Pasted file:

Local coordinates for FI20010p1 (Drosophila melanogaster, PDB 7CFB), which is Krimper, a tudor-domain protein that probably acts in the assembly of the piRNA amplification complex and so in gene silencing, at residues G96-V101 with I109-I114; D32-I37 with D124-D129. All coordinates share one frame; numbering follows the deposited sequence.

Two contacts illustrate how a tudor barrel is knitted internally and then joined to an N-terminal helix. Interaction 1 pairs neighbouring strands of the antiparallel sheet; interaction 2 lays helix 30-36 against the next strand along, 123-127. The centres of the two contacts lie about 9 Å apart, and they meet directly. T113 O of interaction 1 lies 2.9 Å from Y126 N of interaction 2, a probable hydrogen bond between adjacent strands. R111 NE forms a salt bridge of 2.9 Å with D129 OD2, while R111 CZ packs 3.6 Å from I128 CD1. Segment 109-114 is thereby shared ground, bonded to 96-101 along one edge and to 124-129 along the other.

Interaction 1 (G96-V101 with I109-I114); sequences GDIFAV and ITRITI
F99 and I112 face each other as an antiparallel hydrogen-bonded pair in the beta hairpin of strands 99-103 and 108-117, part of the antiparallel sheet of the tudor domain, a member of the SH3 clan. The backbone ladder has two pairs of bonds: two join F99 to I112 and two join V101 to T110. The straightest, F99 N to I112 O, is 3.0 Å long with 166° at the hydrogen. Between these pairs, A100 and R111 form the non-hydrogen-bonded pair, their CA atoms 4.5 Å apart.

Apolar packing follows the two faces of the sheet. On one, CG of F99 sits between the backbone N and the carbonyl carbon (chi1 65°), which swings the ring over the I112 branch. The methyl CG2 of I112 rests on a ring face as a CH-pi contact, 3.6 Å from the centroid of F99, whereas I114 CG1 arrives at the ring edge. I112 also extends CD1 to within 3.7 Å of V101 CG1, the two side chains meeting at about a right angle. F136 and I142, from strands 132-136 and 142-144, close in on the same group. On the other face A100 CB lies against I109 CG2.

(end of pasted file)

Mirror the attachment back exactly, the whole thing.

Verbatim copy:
Local coordinates for FI20010p1 (Drosophila melanogaster, PDB 7CFB), which is Krimper, a tudor-domain protein that probably acts in the assembly of the piRNA amplification complex and so in gene silencing, at residues G96-V101 with I109-I114; D32-I37 with D124-D129. All coordinates share one frame; numbering follows the deposited sequence.

Two contacts illustrate how a tudor barrel is knitted internally and then joined to an N-terminal helix. Interaction 1 pairs neighbouring strands of the antiparallel sheet; interaction 2 lays helix 30-36 against the next strand along, 123-127. The centres of the two contacts lie about 9 Å apart, and they meet directly. T113 O of interaction 1 lies 2.9 Å from Y126 N of interaction 2, a probable hydrogen bond between adjacent strands. R111 NE forms a salt bridge of 2.9 Å with D129 OD2, while R111 CZ packs 3.6 Å from I128 CD1. Segment 109-114 is thereby shared ground, bonded to 96-101 along one edge and to 124-129 along the other.

Interaction 1 (G96-V101 with I109-I114); sequences GDIFAV and ITRITI
F99 and I112 face each other as an antiparallel hydrogen-bonded pair in the beta hairpin of strands 99-103 and 108-117, part of the antiparallel sheet of the tudor domain, a member of the SH3 clan. The backbone ladder has two pairs of bonds: two join F99 to I112 and two join V101 to T110. The straightest, F99 N to I112 O, is 3.0 Å long with 166° at the hydrogen. Between these pairs, A100 and R111 form the non-hydrogen-bonded pair, their CA atoms 4.5 Å apart.

Apolar packing follows the two faces of the sheet. On one, CG of F99 sits between the backbone N and the carbonyl carbon (chi1 65°), which swings the ring over the I112 branch. The methyl CG2 of I112 rests on a ring face as a CH-pi contact, 3.6 Å from the centroid of F99, whereas I114 CG1 arrives at the ring edge. I112 also extends CD1 to within 3.7 Å of V101 CG1, the two side chains meeting at about a right angle. F136 and I142, from strands 132-136 and 142-144, close in on the same group. On the other face A100 CB lies against I109 CG2.